Bonding with the Newborn

If you have given birth to the newborn baby without any medical complications, you’ll be able to enjoy the first hour or so after birth holding, stroking, and looking at your baby. Because babies are highly alert and very responsive during this time, researchers have labeled this the sensitive period.

The first exchanges of eye contacts, sounds and touches between the baby and mom are all part of a process called bonding, which helps in laying the foundation for your lifelong lovely relationship as parent and child. Although it may take few months to understand your child’s basic nature and personality, many of the core emotions you feel for the child may begin to develop during this short period immediately after birth. As you gaze at the baby and it looks back, following your movements and perhaps even mirroring some of your expressions, you may feel a surge of protectiveness, admiration, and love. This is part of the bonding attachment process.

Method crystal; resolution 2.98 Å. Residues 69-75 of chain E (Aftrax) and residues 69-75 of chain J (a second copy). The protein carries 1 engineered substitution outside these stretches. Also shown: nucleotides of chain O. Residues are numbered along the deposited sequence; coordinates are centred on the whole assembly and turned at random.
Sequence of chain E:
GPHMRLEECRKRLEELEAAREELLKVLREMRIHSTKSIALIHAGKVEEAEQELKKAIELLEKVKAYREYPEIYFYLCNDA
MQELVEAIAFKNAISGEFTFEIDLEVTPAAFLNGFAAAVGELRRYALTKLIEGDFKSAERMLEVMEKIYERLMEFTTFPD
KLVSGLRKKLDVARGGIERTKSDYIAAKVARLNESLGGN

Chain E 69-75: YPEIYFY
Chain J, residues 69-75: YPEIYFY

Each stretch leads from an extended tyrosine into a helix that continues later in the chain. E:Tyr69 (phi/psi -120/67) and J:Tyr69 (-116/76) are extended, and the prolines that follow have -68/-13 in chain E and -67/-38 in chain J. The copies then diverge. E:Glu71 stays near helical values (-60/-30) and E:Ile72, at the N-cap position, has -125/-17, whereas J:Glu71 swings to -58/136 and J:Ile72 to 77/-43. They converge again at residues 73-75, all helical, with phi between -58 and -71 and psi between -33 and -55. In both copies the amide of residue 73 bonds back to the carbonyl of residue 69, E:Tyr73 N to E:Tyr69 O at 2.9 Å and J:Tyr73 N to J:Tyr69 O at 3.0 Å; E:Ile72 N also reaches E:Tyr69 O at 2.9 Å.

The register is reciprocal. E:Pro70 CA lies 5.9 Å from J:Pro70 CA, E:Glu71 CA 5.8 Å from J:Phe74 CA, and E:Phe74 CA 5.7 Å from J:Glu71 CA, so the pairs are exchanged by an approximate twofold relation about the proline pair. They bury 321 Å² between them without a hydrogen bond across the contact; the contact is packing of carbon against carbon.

It’s also quite normal if you do not have immediate tremendous warm feelings for your baby. Labor is a demanding period, and your first reaction to the birth may well be a sense of relief that at last it’s over. If you’re exhausted and emotionally drained, you may simply want to rest. That’s perfectly normal. Give yourself until the strain and pain of labor fades and then request your baby. Bonding has no time limit.

Also, if your baby must be taken to the nursery right away for medical attention and care or if you are sedated during the delivery, don’t despair. You don't have to worry that your relationship will be harmed because you didn’t “bond” during the first hour. You can and will love your baby just as much, even if you weren’t able to watch the child's birth or hold it immediately afterward. Your baby also will be fine, just as loving of you and connected to you in the lifelong journey of affectionate bonding.